What a shame that DuBois gets more attention nowadays than Booker T. Washington. We need an army of Washingtons in our time, dedicated to humility, gratitude, integrity, and hard work. The victimization mentality must disappear from all races if we are to make genuine progress.

Lewis and God’s Severe Mercy

In a post a couple weeks ago, I referenced a new book about C. S. Lewis I was reading. Alister McGrath’s C. S. Lewis, a Life: Eccentric Genius, Reluctant Prophet, while not a full biography, nevertheless provides a satisfying interpretation of what motivated Lewis at various stages of his life. Its primary value, though, is his analysis of the significance of the variety of Lewis’s writings, noting how he shifted his emphases throughout his literary career. He began as an apologist and science fiction author, then altered his focus toward the imaginative world we all know as Narnia, as well as the engaging novel Till We Have Faces and commentaries on Biblical themes.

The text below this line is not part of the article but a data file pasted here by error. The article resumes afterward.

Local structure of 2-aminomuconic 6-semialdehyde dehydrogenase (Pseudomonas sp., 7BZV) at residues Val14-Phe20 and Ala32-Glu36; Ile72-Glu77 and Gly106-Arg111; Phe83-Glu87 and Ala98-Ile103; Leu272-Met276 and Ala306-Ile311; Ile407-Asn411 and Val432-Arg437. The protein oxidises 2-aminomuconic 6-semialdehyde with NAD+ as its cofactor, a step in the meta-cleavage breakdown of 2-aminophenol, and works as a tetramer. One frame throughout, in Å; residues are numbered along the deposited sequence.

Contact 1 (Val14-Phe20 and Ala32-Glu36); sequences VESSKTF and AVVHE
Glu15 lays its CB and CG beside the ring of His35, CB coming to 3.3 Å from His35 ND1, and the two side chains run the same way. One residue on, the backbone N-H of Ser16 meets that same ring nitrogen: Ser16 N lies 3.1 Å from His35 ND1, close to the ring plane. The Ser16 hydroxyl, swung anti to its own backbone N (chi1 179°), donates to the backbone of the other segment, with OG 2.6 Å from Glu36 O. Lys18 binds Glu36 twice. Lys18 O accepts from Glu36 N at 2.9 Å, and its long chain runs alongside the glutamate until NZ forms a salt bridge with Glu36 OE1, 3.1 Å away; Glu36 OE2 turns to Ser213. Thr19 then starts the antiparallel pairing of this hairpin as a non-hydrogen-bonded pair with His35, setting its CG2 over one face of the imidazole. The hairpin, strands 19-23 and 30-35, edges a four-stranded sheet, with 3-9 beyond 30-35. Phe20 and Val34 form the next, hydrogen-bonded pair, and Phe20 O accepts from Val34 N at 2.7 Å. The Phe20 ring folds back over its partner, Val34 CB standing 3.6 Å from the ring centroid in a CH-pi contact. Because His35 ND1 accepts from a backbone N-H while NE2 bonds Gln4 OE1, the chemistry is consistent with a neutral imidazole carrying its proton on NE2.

Beyond that, I appreciated the insight into his academic world—the rigors of daily tutorials, the struggle to research and write the kinds of works required in academia, and the dismay of university politics, which, in his case at Oxford, led to one disappointment after another, as he was always turned down for promotion. This was in spite of his fame and popularity in the wider world. McGrath explains that it was that very popularity that grated on his colleagues. They felt his popular writings were “beneath” him. Ah, the elegant snobbery that emanates from prideful hearts.